I strive for this sense of ease and flow in writing, but it is not automatic. If my work merely approaches this standard, barely touches it, like I’ve maybe placed in a local gymnastics meet, then I am pleased. The endorsements from folks who’ve read The Exact Place humble me. I rejoice in them, and yet I’m afraid. I wonder if it’s okay to fall off the balance beam once in awhile.

(This was first posted to Kalos Press Blog.)

Friday, September 14, 2012

Promiscuous Reading

     So I don't really need to finish that book.
 "I often feel as though I’m a bad reader, an unfaithful reader, a reckless literary philanderer. But I can usually assuage this guilt by reminding myself that if I were to impose some sort of embargo on starting a new book before finishing a current one, I would end up reading fewer books. I would be a more methodical and orderly reader, certainly, but a less varied and prolific one. There’s a bit in Boswell’s “Life of Samuel Johnson”—a book that I started but never finished—where Johnson gives amusingly short shrift to the notion that you should finish reading any book you start. “This,” he says, “is surely a strange advice; you may as well resolve that whatever men you happen to get acquainted with, you are to keep them for life. A book may be good for nothing; or there may be only one thing in it worth knowing; are we to read it all through?” Well, when you put it like that, then no. It’s always reassuring to have Dr. Johnson on your side, and he makes an excellent point—that we don’t necessarily have to think of books we are reading as relationships, that they can just as well be casual acquaintanceships—but I’m still only ever half convinced of the virtue of my ways."

Mark O’Connell (via Writing in the Dust)

Saturday, September 8, 2012

Honeysuckle's revenge

Naughty bunny.
      This morning Anita’s Honeysuckle jumped the three steps down and over the dirty laundry basket barrier and into Anita's studio. In a matter of seconds she nipped a Mac power cord into six pieces. It was plugged into the wall at the time. Rabbits love live cords. I don’t think there’s been actual research on this, but it is a phenomenon common to lagomorphs, they seem to love the tingly jolt of live wires. You can give them a special extension cord for their chewing pleasure (which we HAVE done: on the floor, in the hutch) and they will ignore it, but plug it in and they are right there ready with their incisors. We do know this, which is why she is banned from spaces with cords on the floor.
     The last Mac cord Denis repaired caught on fire, a little bit. Maybe safer to buy a new one?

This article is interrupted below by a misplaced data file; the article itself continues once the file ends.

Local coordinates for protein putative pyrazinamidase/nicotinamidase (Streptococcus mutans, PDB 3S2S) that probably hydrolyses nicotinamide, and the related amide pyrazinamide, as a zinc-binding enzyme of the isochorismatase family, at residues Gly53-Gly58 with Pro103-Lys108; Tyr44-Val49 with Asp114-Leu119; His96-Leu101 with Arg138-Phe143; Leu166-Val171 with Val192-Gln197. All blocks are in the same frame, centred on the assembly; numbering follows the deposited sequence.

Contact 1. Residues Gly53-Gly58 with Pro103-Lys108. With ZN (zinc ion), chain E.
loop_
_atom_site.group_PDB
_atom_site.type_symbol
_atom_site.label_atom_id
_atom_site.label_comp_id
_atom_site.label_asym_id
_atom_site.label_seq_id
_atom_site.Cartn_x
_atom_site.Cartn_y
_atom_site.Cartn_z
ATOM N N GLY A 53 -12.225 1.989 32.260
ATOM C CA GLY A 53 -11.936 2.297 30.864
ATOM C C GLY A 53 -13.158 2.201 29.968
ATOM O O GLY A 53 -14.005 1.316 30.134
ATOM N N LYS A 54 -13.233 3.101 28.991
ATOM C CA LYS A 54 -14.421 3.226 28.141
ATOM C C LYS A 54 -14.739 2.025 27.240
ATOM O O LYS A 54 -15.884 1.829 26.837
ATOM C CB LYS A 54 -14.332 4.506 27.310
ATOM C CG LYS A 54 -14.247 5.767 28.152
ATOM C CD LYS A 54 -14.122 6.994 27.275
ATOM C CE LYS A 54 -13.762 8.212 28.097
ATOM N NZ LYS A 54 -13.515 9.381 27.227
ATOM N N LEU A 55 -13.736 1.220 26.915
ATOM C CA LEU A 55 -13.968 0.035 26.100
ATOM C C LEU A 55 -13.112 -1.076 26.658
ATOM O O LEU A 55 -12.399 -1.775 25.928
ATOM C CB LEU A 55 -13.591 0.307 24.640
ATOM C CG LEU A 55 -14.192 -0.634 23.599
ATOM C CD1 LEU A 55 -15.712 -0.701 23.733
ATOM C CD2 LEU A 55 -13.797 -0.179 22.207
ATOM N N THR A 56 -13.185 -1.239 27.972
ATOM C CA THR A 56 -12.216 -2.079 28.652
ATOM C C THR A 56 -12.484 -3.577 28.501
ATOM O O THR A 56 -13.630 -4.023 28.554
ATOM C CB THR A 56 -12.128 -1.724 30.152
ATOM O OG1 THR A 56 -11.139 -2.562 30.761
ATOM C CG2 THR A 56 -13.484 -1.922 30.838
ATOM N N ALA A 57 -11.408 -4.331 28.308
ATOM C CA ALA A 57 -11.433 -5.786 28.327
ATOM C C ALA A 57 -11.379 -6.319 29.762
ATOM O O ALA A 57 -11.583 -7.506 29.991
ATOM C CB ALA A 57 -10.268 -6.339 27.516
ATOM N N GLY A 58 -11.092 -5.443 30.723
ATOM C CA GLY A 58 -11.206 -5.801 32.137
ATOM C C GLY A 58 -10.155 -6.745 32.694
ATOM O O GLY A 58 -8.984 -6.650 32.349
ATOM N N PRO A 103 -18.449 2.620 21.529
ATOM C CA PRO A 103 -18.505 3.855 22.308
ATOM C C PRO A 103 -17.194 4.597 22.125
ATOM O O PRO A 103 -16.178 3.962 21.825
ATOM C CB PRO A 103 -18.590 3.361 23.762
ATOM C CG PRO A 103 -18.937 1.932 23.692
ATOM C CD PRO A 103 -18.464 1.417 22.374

Pets and babies. Babies and pets. They create a lot of expensive shenanigans and we (especially grandparents) happily afford them. 

Wednesday, September 5, 2012

The Happy Chair

     I finished renewing the chair this morning. Once it was bare bones and ready to be rebuilt, it was hard to leave it alone. So it has been steadily coming together. This morning I awakened at 5 am with an idea for my next Notes From Toad Hall. I know from experience that ideas fly right out my nighttime window if I don’t write them down immediately, after that I couldn’t go back to sleep. I could hear the chair whispering down in the dining room where my upholstering mess was festering away. I only had a little bit more to do, so armed with a cup of tea and still in my pajamas, I began padding the back of the back and attaching the back piece onto the chair back, thinking I’d be done in no time. When the project is finished, all the inside work should be invisible with none of your tacks or staples showing. There are some tricks to this and my mother has been coaching me over the phone. 

Chair back

Happy Chair
     By 11:45 I was finally done. I guess most meaningful things, including people and God, require more bits of flesh than I plan to give. I hammered my thumb twice and nicked my wrist once with the fabric cutter.

     It’s been worth some cussing and pain. Inspiration for this project came from Shawna Robinson’s website. She refashions old chairs with complete disregard for convention or color and calls them Happy Chairs. She is more than a designer: in a delightful twist of calling and giftedness, she’s also NASCAR race driver. I couldn’t be happier with my Happy Chair. It punches up our living room. Not to everyone’s taste. Denis sent a pic of it to a friend last night who diplomatically replied: “Well, that’s different.”  Which is the same thing as saying I’d rather have a dead chicken hanging around my neck. That same person’s daughter said: I would TOTALLY, immediately buy that if I saw it in a store.